When I first contacted the rescue, I got an immediate response, almost overly enthusiastic. However, we had a very good phone conversation and, claiming she wanted to see where she was considering adopting ‘Clay’ to, the head of the rescue was to bring him out to meet us the next day for 1pm. As she ended up running very late the next day (and would be at least 3 hours late) and I had to work, I said I’d have to look at a later option. She then offered to drop him off overnight “to see if we wanted him.” We thought this a little odd, but were very interested in him, and we agreed to have her bring him out the following day instead.

brody imgEverything seemed fine with meeting this sweet and gentle dog, though as you can see by the picture above (taken within a day or so of adopting him), he was significantly underweight. He also arrived very dirty and with overgrown nails. To our way of thinking, though, we liked the dog in general and have a very soft spot for helping a rescue. While he came with proof of neutering and rabies from the California kill shelter, she had no other vaccination information. Getting this information is particularly important, as you don’t want to be double-vaccinating dogs unless you have no choice. We would ultimately have to take this risk.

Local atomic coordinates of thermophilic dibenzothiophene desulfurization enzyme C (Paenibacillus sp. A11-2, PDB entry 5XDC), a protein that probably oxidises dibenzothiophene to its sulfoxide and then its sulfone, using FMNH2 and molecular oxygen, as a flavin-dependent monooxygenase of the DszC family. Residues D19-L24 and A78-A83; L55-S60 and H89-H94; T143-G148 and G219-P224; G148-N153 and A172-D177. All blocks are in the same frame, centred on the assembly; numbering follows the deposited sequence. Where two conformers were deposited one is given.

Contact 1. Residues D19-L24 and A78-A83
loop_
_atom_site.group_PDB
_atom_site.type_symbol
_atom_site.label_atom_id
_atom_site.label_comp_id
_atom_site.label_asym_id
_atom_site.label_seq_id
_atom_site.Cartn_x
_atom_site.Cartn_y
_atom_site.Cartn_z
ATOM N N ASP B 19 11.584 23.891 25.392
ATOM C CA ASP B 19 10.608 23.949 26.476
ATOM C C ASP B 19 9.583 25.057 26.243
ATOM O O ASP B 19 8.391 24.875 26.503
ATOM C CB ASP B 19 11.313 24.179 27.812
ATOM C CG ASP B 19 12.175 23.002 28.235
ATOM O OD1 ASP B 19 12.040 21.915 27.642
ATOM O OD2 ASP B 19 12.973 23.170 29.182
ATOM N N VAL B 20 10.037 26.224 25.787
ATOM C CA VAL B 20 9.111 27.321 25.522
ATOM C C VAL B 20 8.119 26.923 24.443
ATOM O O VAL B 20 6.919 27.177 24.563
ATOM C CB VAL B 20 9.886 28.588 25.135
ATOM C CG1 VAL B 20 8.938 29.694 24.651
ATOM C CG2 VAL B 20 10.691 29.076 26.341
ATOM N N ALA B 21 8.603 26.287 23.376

I was assured by her that he had all his vaccines, but that she was just unsure of which of her vets the volunteer had taken him to. In retrospect this also seemed odd to us, since as of that time in January, she’d had the dog for at least a month. However, we agreed to adopt him provided she sent all remaining vaccine information after she got home. She was happy to do so, and we paid her $450 in adoption fees. I also note that, at this stage, no behaviour or dental problems were identified by her.

The promised papers never materialized. The first time I called her a few days later to enquire, I reached her and she claimed again that she had the documentation but didn’t know how to get it to me. As she had my email address and my home address, this simply didn’t wash. I told her as much and she promised again to send it. I never did receive this documentation, and all further attempts to reach her were met with unanswered emails or the inability to leave a voice message in her permanently full voicemail inbox.